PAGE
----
Nothing is more important than your example of cooking regularly.
As I was preparing for this topic, I asked my kids what they remembered about learning how to cook when they were younger. They both replied that at first, it was really fun and exciting, but as time went on and they got busier, it became less fun and more chore-like. The take-home message? Start young if possible, but if not, start now regardless of age. My teenage son even recognizes that it is an essential life-skill that he is glad to have. And it’s really nice to come home to a delicious, hot meal made by your teen! So, here are a few ideas to help you in the kitchen with your kiddos:
Start early. You’ll need to be committed to teaching your kids to cook, long before it seems convenient. It requires some extra effort and patience early on, but it pays off when your teenager pulls together a homemade chicken noodle soup or stir-fry when you are running late.
Help them take ownership of cooking. Consider purchasing or making a cookbook or apron for each child - encourage them to collect their own recipes.
Make it a regular part of their responsibilities like any other household chore. Consider assigning a child to make one meal per week. Allow them to choose menu items and involve them in making the shopping list.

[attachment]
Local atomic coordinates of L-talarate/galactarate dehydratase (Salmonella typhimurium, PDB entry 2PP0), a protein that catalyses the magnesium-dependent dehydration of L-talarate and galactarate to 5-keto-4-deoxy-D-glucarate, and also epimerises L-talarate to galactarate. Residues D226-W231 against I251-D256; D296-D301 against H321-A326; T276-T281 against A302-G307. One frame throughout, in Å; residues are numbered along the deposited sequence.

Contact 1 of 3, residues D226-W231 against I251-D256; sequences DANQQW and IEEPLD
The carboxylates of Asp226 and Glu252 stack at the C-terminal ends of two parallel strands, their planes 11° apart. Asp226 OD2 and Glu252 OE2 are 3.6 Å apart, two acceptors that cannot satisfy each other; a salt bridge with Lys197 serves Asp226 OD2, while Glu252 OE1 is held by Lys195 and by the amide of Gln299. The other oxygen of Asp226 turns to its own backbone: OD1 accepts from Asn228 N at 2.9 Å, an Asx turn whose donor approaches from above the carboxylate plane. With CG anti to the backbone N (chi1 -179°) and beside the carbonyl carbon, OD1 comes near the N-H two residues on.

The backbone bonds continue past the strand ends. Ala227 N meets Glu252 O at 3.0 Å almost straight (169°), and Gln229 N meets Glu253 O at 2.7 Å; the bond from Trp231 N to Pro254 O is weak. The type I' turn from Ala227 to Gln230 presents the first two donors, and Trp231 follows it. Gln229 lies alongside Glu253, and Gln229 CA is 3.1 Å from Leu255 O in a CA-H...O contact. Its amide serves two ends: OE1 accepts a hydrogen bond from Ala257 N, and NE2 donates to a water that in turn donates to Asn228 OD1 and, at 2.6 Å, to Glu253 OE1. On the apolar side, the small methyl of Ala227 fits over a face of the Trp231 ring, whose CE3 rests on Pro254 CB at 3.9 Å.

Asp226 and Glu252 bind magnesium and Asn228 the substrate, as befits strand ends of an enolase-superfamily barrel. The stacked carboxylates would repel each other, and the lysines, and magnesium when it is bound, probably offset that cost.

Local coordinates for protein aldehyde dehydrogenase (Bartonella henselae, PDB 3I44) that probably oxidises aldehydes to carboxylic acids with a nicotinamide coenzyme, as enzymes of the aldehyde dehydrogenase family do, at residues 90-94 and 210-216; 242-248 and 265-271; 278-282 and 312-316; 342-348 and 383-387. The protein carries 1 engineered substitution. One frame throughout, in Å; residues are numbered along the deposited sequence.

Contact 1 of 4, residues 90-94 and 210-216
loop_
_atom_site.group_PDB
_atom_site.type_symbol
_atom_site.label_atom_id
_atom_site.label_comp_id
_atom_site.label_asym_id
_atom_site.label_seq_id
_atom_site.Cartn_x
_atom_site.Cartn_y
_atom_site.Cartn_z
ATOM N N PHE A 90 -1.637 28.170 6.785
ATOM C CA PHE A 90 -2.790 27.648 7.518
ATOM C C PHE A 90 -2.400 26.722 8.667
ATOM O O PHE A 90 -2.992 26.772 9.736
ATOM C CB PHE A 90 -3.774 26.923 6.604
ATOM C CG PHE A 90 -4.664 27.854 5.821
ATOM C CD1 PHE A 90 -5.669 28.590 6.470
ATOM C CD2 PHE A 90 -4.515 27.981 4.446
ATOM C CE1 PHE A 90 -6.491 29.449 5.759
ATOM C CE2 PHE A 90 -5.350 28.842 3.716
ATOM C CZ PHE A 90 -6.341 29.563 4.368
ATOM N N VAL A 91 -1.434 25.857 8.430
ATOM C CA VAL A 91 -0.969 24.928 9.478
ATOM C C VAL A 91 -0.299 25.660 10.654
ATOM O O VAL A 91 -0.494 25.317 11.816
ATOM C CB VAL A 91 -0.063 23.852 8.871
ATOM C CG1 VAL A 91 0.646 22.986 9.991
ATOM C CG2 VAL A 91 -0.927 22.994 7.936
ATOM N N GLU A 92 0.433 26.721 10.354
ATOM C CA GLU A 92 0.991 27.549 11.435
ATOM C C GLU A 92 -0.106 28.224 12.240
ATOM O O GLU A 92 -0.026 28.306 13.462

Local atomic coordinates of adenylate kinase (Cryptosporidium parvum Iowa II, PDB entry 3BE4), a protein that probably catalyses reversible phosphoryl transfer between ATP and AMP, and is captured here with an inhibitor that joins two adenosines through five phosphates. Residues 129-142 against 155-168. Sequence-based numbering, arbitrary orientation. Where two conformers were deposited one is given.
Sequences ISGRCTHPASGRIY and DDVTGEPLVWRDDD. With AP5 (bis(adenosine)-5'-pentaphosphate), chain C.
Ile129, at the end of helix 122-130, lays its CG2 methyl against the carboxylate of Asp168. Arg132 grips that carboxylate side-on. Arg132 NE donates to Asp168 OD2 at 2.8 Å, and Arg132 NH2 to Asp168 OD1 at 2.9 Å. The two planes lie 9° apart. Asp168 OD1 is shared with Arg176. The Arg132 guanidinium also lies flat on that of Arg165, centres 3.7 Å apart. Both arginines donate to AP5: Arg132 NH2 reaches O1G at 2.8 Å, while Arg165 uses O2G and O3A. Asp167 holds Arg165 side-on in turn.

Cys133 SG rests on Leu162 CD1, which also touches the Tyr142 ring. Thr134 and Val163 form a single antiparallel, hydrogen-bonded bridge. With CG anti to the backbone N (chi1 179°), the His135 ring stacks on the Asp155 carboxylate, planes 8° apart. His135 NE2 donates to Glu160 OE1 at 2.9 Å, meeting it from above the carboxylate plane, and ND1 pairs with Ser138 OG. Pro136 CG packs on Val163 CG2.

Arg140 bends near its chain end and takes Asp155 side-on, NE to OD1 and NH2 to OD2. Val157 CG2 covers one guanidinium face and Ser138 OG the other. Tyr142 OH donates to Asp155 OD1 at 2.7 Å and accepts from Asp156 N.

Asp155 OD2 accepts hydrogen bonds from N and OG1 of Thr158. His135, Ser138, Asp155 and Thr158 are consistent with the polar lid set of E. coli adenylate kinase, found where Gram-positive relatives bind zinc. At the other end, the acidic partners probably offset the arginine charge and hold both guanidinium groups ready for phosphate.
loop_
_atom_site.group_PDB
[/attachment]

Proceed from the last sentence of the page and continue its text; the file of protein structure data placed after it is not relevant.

Shop together. Let your kids explore the produce section and encourage them to pick out a vegetable they are willing to try that week. This might be a good time for kids to explore and try out food from different cultures.
Teach them to work around personal preferences. Maybe they hate cooked peas, but love them frozen or snap peas. Kids with loose or sore teeth might be wary of crunchy veggies so try steaming them slightly. (cooked vs raw mushrooms, cherry tomatoes vs. tomato sauce) Taking into account the family’s needs is part of meal preparation.
Encourage creativity. Allow and encourage them to be creative in how they plan and present their meals. Anything from sandwiches cut into shapes to fun garnishes and napkin folding will help engage and hold their interest in one of life’s most necessary, yet creative tasks - cooking!
Start simple. Fruit salad - a young child can help put together a fruit salad as part of a meal or snack. French toast vs. pancakes. This simple recipe can be physically challenging, but flipping a slice of French toast is easier (and less messy) than flipping a pancake. Spaghetti, tacos and sloppy joes are also very kid-friendly and fairly simple recipes to start with.
Remember – nothing is more important than your example of cooking regularly.